Regional Health System Redesigns Pathways

Client:

One of the largest NHS Strategic Health Authorities in England.  Focused on improving and alleviating the causes of poor health for the benefit of the regional population of 4m people.  It comprises 9 Acute Hospital Trusts, 3 Mental Health Trusts, 1 Learning Disability Trust and 1 Ambulance Trust.

Challenge:

The government had devised a new Referral To Treatment (RTT) lead-time target of 18 weeks.  As an early achiever the Trust wished to demonstrate significant progress 9 months before the target coming into force.

The Trust required support to design, redesign and maximise pathway efficiency across pathways such as Cardiology, Urology, Orthopaedics, Mental Health, Chronic Pain and Gynaecology.

Approach:

Develop a multi-disciplinary programme team  comprising key stakeholders from across the region.

Identify 27 care pathways for improvement to achieve 18 week RTT through the deployment of Lean Thinking.

Review, map and measure the existing pathways to establish a baseline and identify key issues.

Organise Rapid Improvement Events (R.I.E.) to redesign the pathway focused on maximising efficiency and improving patient care, whilst reducing waste and referral to treatment lead-time.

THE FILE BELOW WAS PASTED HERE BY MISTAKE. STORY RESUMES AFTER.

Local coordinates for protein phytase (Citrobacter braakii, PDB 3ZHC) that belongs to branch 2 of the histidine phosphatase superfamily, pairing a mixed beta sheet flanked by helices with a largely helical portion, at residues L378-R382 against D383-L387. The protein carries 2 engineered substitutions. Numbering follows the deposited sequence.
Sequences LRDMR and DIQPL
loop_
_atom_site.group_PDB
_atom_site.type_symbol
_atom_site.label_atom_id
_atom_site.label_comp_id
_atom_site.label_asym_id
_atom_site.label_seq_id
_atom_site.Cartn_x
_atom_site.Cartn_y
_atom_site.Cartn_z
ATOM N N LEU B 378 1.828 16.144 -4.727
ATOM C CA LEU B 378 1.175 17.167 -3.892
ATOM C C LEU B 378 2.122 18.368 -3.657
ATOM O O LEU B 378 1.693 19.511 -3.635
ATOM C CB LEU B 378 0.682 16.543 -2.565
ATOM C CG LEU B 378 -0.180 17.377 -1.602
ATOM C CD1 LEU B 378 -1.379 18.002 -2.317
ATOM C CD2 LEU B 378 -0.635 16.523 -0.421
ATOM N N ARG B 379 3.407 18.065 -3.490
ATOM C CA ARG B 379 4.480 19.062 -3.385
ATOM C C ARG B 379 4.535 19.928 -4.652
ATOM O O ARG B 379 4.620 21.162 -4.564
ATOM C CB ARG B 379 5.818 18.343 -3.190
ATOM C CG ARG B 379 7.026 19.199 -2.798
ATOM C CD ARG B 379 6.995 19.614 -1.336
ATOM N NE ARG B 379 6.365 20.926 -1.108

Create the long-term impetus for Lean and Continuous Improvement, through the transfer of knowledge and the building of capability.

Develop a pathway specific performance measurement system to monitor the efficiencies across the 27 projects.

Facilitate inter-trust networking and best practice in order to support cultural change, collaboration and cross-organisational learning.

Outcome:

RTT lead-time reductions of between 40% and 80% across the 27 clinical pathways.

Standardised suite of Lean metrics devised, leading to reduced RTT, cancellations, inappropriate referrals, follow-up appointments and pathway backlogs.

Inclusion of pathway focused metrics into regional operational performance and governance reporting process.

 

The programme facilitated very important work at a critical time for the SHA.  The work continues to be important and the skills and knowledge that were left behind in the workforce have been invaluable.” Head of Service Redesign

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